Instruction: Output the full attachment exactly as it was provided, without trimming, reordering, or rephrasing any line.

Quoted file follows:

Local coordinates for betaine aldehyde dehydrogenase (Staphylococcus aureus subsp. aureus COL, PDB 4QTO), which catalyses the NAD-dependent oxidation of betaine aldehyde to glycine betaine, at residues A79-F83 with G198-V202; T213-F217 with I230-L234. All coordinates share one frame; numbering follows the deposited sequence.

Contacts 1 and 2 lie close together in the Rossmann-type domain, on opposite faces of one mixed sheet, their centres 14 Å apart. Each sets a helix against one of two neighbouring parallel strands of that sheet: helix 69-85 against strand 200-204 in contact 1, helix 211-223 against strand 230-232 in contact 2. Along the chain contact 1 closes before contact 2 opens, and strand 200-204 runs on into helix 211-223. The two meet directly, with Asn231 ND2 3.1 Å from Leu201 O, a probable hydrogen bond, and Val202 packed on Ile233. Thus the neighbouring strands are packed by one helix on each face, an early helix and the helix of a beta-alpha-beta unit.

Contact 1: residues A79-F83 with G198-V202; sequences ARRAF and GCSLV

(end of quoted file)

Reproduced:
Local coordinates for betaine aldehyde dehydrogenase (Staphylococcus aureus subsp. aureus COL, PDB 4QTO), which catalyses the NAD-dependent oxidation of betaine aldehyde to glycine betaine, at residues A79-F83 with G198-V202; T213-F217 with I230-L234. All coordinates share one frame; numbering follows the deposited sequence.

Contacts 1 and 2 lie close together in the Rossmann-type domain, on opposite faces of one mixed sheet, their centres 14 Å apart. Each sets a helix against one of two neighbouring parallel strands of that sheet: helix 69-85 against strand 200-204 in contact 1, helix 211-223 against strand 230-232 in contact 2. Along the chain contact 1 closes before contact 2 opens, and strand 200-204 runs on into helix 211-223. The two meet directly, with Asn231 ND2 3.1 Å from Leu201 O, a probable hydrogen bond, and Val202 packed on Ile233. Thus the neighbouring strands are packed by one helix on each face, an early helix and the helix of a beta-alpha-beta unit.

Contact 1: residues A79-F83 with G198-V202; sequences ARRAF and GCSLV